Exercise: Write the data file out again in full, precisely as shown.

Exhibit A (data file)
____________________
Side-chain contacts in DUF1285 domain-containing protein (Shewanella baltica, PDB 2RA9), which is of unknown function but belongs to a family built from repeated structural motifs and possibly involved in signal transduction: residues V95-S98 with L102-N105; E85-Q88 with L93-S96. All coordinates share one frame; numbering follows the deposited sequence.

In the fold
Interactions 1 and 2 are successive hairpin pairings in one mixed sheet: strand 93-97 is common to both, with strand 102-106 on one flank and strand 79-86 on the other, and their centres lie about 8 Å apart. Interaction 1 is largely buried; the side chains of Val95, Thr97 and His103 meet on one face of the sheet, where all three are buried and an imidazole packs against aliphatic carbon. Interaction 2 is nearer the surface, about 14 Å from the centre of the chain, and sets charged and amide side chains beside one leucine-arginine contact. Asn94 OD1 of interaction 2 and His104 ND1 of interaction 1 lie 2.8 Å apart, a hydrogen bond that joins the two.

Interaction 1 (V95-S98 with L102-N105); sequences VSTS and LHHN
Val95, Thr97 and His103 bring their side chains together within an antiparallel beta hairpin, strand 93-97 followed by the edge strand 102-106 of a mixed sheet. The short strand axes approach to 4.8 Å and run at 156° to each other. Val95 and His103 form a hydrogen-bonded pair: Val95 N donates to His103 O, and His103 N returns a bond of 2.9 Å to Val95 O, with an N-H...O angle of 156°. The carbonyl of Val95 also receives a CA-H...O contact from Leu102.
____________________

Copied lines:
Side-chain contacts in DUF1285 domain-containing protein (Shewanella baltica, PDB 2RA9), which is of unknown function but belongs to a family built from repeated structural motifs and possibly involved in signal transduction: residues V95-S98 with L102-N105; E85-Q88 with L93-S96. All coordinates share one frame; numbering follows the deposited sequence.

In the fold
Interactions 1 and 2 are successive hairpin pairings in one mixed sheet: strand 93-97 is common to both, with strand 102-106 on one flank and strand 79-86 on the other, and their centres lie about 8 Å apart. Interaction 1 is largely buried; the side chains of Val95, Thr97 and His103 meet on one face of the sheet, where all three are buried and an imidazole packs against aliphatic carbon. Interaction 2 is nearer the surface, about 14 Å from the centre of the chain, and sets charged and amide side chains beside one leucine-arginine contact. Asn94 OD1 of interaction 2 and His104 ND1 of interaction 1 lie 2.8 Å apart, a hydrogen bond that joins the two.

Interaction 1 (V95-S98 with L102-N105); sequences VSTS and LHHN
Val95, Thr97 and His103 bring their side chains together within an antiparallel beta hairpin, strand 93-97 followed by the edge strand 102-106 of a mixed sheet. The short strand axes approach to 4.8 Å and run at 156° to each other. Val95 and His103 form a hydrogen-bonded pair: Val95 N donates to His103 O, and His103 N returns a bond of 2.9 Å to Val95 O, with an N-H...O angle of 156°. The carbonyl of Val95 also receives a CA-H...O contact from Leu102.